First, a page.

The Meaning of Jesus’ Resurrection and Ascension
Richard Dillon has contributed a major study of Luke’s resurrection account titled From Eye-Witnesses to Ministers of the Word. After an exhaustive investigation of the traditions behind Luke’s resurrection narrative, Dillon forms conclusions based on the evangelist’s redactional activity. Basically, Dillon finds that the evangelist has combined sayings and narrative material to form a unified composition that emphasizes the importance of the resurrection for church mission.

Luke presents the risen Jesus as instructing his followers in a way that dispels their confusion and blindness and brings them to Easter faith. There are two significant points here. First, it is not the historical facts of the empty tomb or the resurrection appearances that bring about this faith, but the words of the risen Jesus. Second, the lifting of the veil is experienced as a pure gift made possible by the teaching and activity of the risen Lord.

Accordingly, Dillon takes issue with those who think Luke’s main interest is to ensure the historicity of the resurrection and to establish the apostles as guarantors of the historical fact. Rather, Luke makes it clear that the facts are incomprehensible even to these eyewitnesses until the Lord’s revealing word transforms them. As such, they will witness primarily to an Easter faith that proclaims the pure gift of God. Just as the revelation comes to them sola gratia, so the content of that revelation is a message of divine grace and forgiveness. The resurrection of Jesus not only undoes the work of those who rejected him but also facilitates the declaration that they are forgiven.

Jesus tells his disciples that it was necessary for the Christ to die and be raised so that “repentance and forgiveness of sins might be preached in his name” (24:47). In this way, the instruction of the risen Lord reveals the positive value not only of the resurrection but also of the passion. For Luke, the traditions of the rejection and murder of Jesus display not the irredeemable perversity of humanity but the invincible persistence of divine forgiveness. Before the resurrection, Jesus’ disciples were completely in the dark as to the meaning of his passion predictions (9:45: 18:34). In the Easter stories, however, they come to understand what only the risen Christ could reveal: where human failure is total, God rules most powerfully.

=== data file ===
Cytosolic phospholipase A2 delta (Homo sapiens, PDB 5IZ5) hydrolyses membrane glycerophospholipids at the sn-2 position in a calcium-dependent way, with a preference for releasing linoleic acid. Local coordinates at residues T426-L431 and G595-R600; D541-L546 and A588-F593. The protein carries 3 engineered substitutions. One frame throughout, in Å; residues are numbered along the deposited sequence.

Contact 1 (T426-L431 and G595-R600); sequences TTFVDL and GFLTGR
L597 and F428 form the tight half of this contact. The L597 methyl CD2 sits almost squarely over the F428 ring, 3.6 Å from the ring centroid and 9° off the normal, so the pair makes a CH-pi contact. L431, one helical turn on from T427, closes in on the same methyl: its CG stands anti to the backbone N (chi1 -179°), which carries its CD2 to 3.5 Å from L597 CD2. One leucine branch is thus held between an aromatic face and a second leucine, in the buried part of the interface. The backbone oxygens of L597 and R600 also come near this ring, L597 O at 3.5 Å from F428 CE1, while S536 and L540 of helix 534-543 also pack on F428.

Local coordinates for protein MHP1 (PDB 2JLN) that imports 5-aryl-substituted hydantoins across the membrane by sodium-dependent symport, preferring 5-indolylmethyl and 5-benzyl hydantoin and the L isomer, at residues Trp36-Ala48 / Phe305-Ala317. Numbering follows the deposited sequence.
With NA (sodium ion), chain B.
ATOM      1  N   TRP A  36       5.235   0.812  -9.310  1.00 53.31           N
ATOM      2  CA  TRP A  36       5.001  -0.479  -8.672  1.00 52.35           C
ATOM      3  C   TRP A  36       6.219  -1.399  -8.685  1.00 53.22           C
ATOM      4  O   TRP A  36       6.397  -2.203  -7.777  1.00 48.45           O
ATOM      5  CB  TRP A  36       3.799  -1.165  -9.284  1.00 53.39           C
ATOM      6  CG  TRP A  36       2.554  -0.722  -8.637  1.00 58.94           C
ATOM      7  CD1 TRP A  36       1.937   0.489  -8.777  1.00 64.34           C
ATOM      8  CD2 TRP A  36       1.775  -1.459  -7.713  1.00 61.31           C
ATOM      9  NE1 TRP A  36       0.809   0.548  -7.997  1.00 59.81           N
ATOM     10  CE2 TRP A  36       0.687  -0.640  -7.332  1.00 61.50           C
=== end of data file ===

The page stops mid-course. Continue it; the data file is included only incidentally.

What is disclosed to the disciples through divine revelation will be the hallmark of the church’s mission. God responds to human rebellion with renewed grace and continues to offer forgiveness even to those who reject the harbingers of forgiveness. Luke’s story of Jesus’ resurrection shows the divine purpose most triumphant at the very point where people’s rejection is most dramatic.

Luke, however, does not conclude his Gospel with stories of the resurrection, but, rather, with a story of Jesus’ ascension. Gerhard Lohfink, in his monograph, Die Himninelfahrt Jesit identifies this story as expressive of a tradition that is uniquely Lukan.22 Although some New Testament passages apparently assume the idea of an ascension (John 6:62; 20:17; Eph 4:8-10; 1 Tim 3:16), it is only Luke who reports the event, and he gives two separate descriptions at that! (Cf. 24:50-53; Acts 1:6-11.) Lohfink also observes that, contrary to the other Gospel writers, Luke consistently records the departures of angels and other heavenly personages (1:38; 2:15; 9:33; Acts 10:7; 12:10; cf. Luke 24:3 1). Accordingly, he feels compelled to recount the departure of the risen Lord rather than simply closing with the latter’s final words (cf. Matthew28:20).

Luke’s motive for reporting the ascension as an observable event may be attributed, in part, to his interest in history, and, more precisely, to his concept of salvation history. A visible ascension appeals to him because, as a historian, he wants to concretize events that otherwise could become subject to cosmic speculations. By fixing the ascension as an event in space and time, furthermore, he integrates the traditional theme of Christ’s elevation into his particular scheme of salvation history. For Luke, the ascension marks the end of one era and the beginning of another. Henceforth, Jesus will be absent, or, at least, he will not be present in the same way that he was before. The two accounts of the ascension in Luke and Acts separate the time of Jesus and the time of the Church.

A recent study by Mikeal Parsons reinforces many of Lohfink’s insights from the perspective of “narrative criticism.” In The Departure of Jesus in Luke-Acts, Parsons illustrates how Luke uses traditional literary devices for “endings” and “beginnings” in his two accounts of the ascension. The version given at the end of his Gospel closes out the work by recalling elements mentioned earlier and resolving major story lines. The mention of Jesus’ priestly blessing (cf. 1:23), the disciples’ return to Jerusalem (cf. 2:45), and their continuous blessing of God in the Temple (cf. 2:37) all make allusions to situations in the first part of the story.

Furthermore, the concluding reference to the disciples in the Temple provides a certain resolution to the conflict that has been developed with regard to that institution throughout the narrative: at the end of Luke’s story, the Temple is at last a “cleansed house” (cf. 19:45-48). When the resurrection and ascension stories in chapter 24 are taken together as a unit, such instances of “closure” are even more numerous, leading Parsons to believe that Luke intends them to be read as the dramatic conclusion to his work. The final image that he wishes to impress upon his readers is that of the disciples, despite the absence of their Lord, blessing God and obeying his commands with joy.